Identification of Schistosoma mansoni microRNAs
1 Graduate Program in Bioinformatics, Universidade Federal de Minas Gerais, Av. Antonio Carlos 6627, Belo Horizonte, MG, Brazil
2 Department of Statistics, Peter Medawar Building, South Parks Road, Oxford, UK
3 J Craig Venter Institute (JCVI), 9704 Medical Center Drive, Rockville, MD 20850, USA
4 Department of Cell Biology and Molecular Genetics and Center for Bioinformatics and Computational Biology, University of Maryland College Park, MD 20742, USA
5 Institute for Genome Sciences, University of Maryland School of Medicine, Baltimore, MD, USA
6 CEBio, Instituto Nacional de Ciência e Tecnologia em Doenças Tropicais, Laboratory of Cellular and Molecular Parasitology, Centro de Pesquisas René Rachou, Fundação Oswaldo Cruz, Av. Augusto de Lima 1715, Belo Horizonte, 30190-002, Brazil
7 University of Texas Health Science Center, 7703 Floyd Curl Dr. Mail Code 7760, San Antonio, Texas 78229-3900, USA
8 Biosciences eastern and central Africa - International Livestock Research Institute (BecA-ILRI) Hub, P.O. Box 30709 Nairobi, Kenya
BMC Genomics 2011, 12:47 doi:10.1186/1471-2164-12-47Published: 19 January 2011
MicroRNAs (miRNAs) constitute a class of single-stranded RNAs which play a crucial role in regulating development and controlling gene expression by targeting mRNAs and triggering either translation repression or messenger RNA (mRNA) degradation. miRNAs are widespread in eukaryotes and to date over 14,000 miRNAs have been identified by computational and experimental approaches. Several miRNAs are highly conserved across species. In Schistosoma, the full set of miRNAs and their expression patterns during development remain poorly understood. Here we report on the development and implementation of a homology-based detection strategy to search for miRNA genes in Schistosoma mansoni. In addition, we report results on the experimental detection of miRNAs by means of cDNA cloning and sequencing of size-fractionated RNA samples.
Homology search using the high-throughput pipeline was performed with all known miRNAs in miRBase. A total of 6,211 mature miRNAs were used as reference sequences and 110 unique S. mansoni sequences were returned by BLASTn analysis. The existing mature miRNAs that produced these hits are reported, as well as the locations of the homologous sequences in the S. mansoni genome. All BLAST hits aligned with at least 95% of the miRNA sequence, resulting in alignment lengths of 19-24 nt. Following several filtering steps, 15 potential miRNA candidates were identified using this approach. By sequencing small RNA cDNA libraries from adult worm pairs, we identified 211 novel miRNA candidates in the S. mansoni genome. Northern blot analysis was used to detect the expression of the 30 most frequent sequenced miRNAs and to compare the expression level of these miRNAs between the lung stage schistosomula and adult worm stages. Expression of 11 novel miRNAs was confirmed by northern blot analysis and some presented a stage-regulated expression pattern. Three miRNAs previously identified from S. japonicum were also present in S. mansoni.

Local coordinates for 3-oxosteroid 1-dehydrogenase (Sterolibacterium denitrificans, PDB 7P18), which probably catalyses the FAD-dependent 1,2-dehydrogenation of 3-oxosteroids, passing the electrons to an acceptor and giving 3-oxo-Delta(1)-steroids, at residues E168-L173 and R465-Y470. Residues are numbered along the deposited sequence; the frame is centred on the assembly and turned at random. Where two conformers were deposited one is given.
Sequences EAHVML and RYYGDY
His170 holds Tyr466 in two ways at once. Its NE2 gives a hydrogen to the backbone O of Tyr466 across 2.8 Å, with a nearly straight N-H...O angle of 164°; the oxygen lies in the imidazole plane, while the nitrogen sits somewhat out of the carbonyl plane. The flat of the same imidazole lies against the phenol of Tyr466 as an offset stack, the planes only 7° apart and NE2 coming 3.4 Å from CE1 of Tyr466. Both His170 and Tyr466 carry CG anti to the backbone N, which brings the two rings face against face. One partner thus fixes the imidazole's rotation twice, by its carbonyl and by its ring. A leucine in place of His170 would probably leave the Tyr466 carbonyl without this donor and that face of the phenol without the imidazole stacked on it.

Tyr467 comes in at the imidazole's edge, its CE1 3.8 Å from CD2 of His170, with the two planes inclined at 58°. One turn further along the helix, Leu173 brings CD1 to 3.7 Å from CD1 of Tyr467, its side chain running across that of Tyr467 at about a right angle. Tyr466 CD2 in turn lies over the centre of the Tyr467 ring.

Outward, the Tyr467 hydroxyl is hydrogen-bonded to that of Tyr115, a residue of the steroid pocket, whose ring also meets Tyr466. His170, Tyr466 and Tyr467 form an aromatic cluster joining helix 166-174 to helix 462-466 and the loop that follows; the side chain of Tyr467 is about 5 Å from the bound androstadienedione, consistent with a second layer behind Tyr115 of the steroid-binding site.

Evidence for the presence of miRNAs in S. mansoni is presented. The number of miRNAs detected by homology-based computational methods in S. mansoni is limited due to the lack of close relatives in the miRNA repository. In spite of this, the computational approach described here can likely be applied to the identification of pre-miRNA hairpins in other organisms. Construction and analysis of a small RNA library led to the experimental identification of 14 novel miRNAs from S. mansoni through a combination of molecular cloning, DNA sequencing and expression studies. Our results significantly expand the set of known miRNAs in multicellular parasites and provide a basis for understanding the structural and functional evolution of miRNAs in these metazoan parasites.